Principal says letter was not politically motivated

The school principal whose criticisms of Dublin TD Derek Keating prompted a Fine Gael aide to remove and dump thousands of copies of a local newspaper has denied his actions were politically motivated.

Tomas Ó Dulaing said he was a member of the United Left Alliance, but his reason for writing to the newspaper was prompted by the behaviour of Mr Keating.

The paper, the Lucan Gazette, carried a letter from Mr Ó Dulaing criticising Mr Keating for claiming credit in a local leaflet drop for getting an extension for Griffeen Valley Educate Together School, a development Mr Ó Dulaing says the TD had no part in.

In recent weeks, Mr Keating has claimed credit for helping to secure a new post office for Lucan as well as a new social welfare office.

Tommy Morris, a parliamentary assistant to Mr Keating, was caught on CCTV footage removing large piles of the newspapers from four stores.

Gardaí confirmed yesterday they were carrying out an investigation into the “alleged theft” of 3,000 copies of the Lucan Gazette freesheet from a number of shops in the locality — despite Mr Keating’s contention that they couldn’t be stolen as they were free.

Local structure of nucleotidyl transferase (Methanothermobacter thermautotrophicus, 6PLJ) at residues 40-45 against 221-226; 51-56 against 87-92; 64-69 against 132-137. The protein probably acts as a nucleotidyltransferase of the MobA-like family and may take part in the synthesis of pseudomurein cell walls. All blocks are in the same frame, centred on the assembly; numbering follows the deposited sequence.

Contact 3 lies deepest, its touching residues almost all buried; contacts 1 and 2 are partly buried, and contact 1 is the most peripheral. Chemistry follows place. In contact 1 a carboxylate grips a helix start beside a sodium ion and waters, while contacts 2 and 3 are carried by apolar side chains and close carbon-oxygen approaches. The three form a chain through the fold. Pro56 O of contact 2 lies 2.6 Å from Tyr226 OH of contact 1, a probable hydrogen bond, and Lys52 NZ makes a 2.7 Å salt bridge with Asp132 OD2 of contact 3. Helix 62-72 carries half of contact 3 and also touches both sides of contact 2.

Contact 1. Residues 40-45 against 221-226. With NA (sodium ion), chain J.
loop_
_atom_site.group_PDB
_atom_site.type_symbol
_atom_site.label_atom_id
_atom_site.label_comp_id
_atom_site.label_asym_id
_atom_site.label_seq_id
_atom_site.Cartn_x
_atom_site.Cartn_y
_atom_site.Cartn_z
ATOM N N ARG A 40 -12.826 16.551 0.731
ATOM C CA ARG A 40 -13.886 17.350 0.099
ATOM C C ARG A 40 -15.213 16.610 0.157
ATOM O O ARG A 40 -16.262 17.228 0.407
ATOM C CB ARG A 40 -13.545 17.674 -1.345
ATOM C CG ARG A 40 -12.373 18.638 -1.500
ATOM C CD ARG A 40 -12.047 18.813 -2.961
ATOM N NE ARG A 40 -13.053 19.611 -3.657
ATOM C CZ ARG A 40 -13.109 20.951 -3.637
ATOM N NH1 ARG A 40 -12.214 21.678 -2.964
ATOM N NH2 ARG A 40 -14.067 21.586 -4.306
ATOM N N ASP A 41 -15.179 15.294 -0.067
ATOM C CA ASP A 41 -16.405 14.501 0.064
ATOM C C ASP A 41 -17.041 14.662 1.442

Mr Ó Dulaing told RTÉ yesterday he was concerned only with setting the record straight as regards his school. “I’m a member of the United Left. It’s not something I’m anxious to hide or anything like that. When somebody comes out and makes claims in relation to a building that they had nothing to do with, surely that can be judged on its own merit.”

It emerged yesterday Mr Keating had a chance to comment before publication, but he insisted on the unedited printing of a 1,500-word response and contained remarks the paper feared were defamatory of Mr Ó Dulaing.

Gazette reporter Paul Hosford said it was not possible to agree to his demands and as Mr Keating had made it a case of “all or nothing“.

Mr Keating did not reply to requests to comment.


Lifestyle

This season textiles trend large, full of colour and exotic pattern, and applied in new ways to make a personal design statement from the living room to the bedroom, writes Carol O’CallaghanTextile trends that can help you make a personal design statement

More From The Irish Examiner